Can't see anything searching their journal publications database. But if you see an article you don't have access to, we might be able to sort something out between us. I could remember how to use dropbox, or flip email it to a mod and they can flip it to you, if willing. There's also an openaccess research site somewhere (like pirating movies, but for academic research because journals cost $$$).

                    • solkta


                      I am not sure that you read the words you write.

                      You said:

                      a lot of the children who identify as trans have other mental health issues such as anorexia and self harm.

                      That can only be taken to mean that you consider being trans to be a mental health issue. If that is not what you meant then why say "other"? You say offensive things and then complain when people are offended.

                    • Anker

                      sorry for the confusion Solkta.

                      DSMV1 talks about gender dysphoria. and I assume that many Trans people have gender dysphoria. This would cause psychological distress.

                      I don't deny trans is a thing. Checked out some trans activist blog sites tonight as I was trying to become more informed.

                      When I trained it was called Gender Identity disorder.

                      You seem to want to cast me as anti trans. This is not true. I don't really care too much. But I do care about how women's voices are being shut down and how my identity as a women is being de-constructed.

            • Rosemary McDonald

              Would it help if we (again) re-acquainted ourselves with the meanings of the words "sex" and "gender"?

              SUFW prefers (and why not?) the United Nations' definitions….

              …it is our recommendation that New Zealand policy makers adopt definitions set up by United Nations Equality Glossary (2017). In particular, we suggest the following:

              Sex (biological sex)

              The physical and biological characteristics that distinguish males and females.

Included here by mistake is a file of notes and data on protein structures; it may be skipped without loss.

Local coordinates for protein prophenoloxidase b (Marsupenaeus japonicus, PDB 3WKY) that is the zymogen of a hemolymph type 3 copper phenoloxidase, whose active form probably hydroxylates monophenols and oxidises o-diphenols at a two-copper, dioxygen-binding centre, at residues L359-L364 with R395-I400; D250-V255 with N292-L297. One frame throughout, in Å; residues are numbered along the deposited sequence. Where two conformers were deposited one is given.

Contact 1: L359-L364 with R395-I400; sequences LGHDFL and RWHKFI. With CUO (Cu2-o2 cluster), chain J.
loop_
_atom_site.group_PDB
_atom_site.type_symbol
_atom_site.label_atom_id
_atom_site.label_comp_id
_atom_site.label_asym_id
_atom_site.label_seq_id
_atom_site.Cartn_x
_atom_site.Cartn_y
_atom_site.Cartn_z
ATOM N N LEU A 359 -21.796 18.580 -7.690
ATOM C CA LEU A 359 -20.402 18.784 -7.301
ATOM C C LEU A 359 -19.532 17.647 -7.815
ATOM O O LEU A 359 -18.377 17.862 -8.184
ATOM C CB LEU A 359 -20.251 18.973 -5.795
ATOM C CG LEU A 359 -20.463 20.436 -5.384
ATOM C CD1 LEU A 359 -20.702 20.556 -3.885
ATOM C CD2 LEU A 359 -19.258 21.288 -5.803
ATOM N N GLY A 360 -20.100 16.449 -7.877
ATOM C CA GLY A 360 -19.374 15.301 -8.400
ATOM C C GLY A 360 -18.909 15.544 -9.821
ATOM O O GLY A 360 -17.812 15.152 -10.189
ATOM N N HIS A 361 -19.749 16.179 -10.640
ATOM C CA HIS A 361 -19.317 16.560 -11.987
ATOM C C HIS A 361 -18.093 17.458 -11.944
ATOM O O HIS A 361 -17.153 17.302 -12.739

Gender refers to the roles, behaviours, activities, and attributes that a given society at a given time considers appropriate for men and women. In addition to the social attributes and opportunities associated with being male and female and the relationships between women and men and girls and boys, gender also refers to the relations between women and those between men. These attributes, opportunities and relationships are socially constructed and are learned through socialisation processes. They are context/time-specific and changeable. Gender determines what is expected, allowed and valued in a woman or a man in a given context.

              Sex, what you were born with, is forever. It can't be changed.

              It is possible with a great deal of medical and surgical intervention to alter one's appearance so as to look like the other sex, but you'll still be the sex you were born with.

              Gender, on the other hand, has forever been whatever society/culture/fashion tries to dictate. Today it is possible to express yourself in whatever way floats your boat. Good on you.

              But just because you dislike wearing frocks and would not be seen dead in stilettos,and putting on make-up seems like an act of dishonesty, it does not necessarily follow that you were 'born into the wrong body'.

              Today, and because many women have fought long and hard to throw of the shackles of what we used to term 'sex-role-stereotypes', you can be yourself without have to resort to extreme medical and surgical interventions.

              What The Bill intends is to make the impossible…changing one's sex…possible.

          • jan rivers

            If you had any insight into how the women reading this are assessing you I'm sure you would be horrified. But honestly you clearly have no idea and little insight. It's good really seeing frank misogyny laid bare. Dissolves any illusion we can't unsee it either.

            • McFlock

              Given some of those individual's expressed opinions of trans women and many academics of any gender, I would seem to be in good company.

    • Stuart Munro 8.3

      Having done an English degree a little over a decade ago, I ran across a little of this. Our feedback system had no box for us to object to it – but I felt it was a gratuitously offensive waste of time at my and other students' expense. If I'd wanted to do gender wars, I'd've taken a course in it – my expectations were literary, a bit of Trollope maybe. No surprise that the humanities have been obliged to downsize.

  8. Anker 9

    Thanks Weka for posting this. We need to speak up about this sort of shit.

    I commented last week about the gender self id bill and have written to the Minister about this.

    Our identity as women is being deconstructed. I read today that the term maternity care and being a mother is being challenged as the language needs to be more inclusive. As is not just women giving birth.

    I have been thinking about how sexist this is. I don't know of the equivalent i.d men being referred to as people who get erections or people who ejaculate. Yet there is an attempt to describe women as menstruaters or birthing units, or people with vaginas.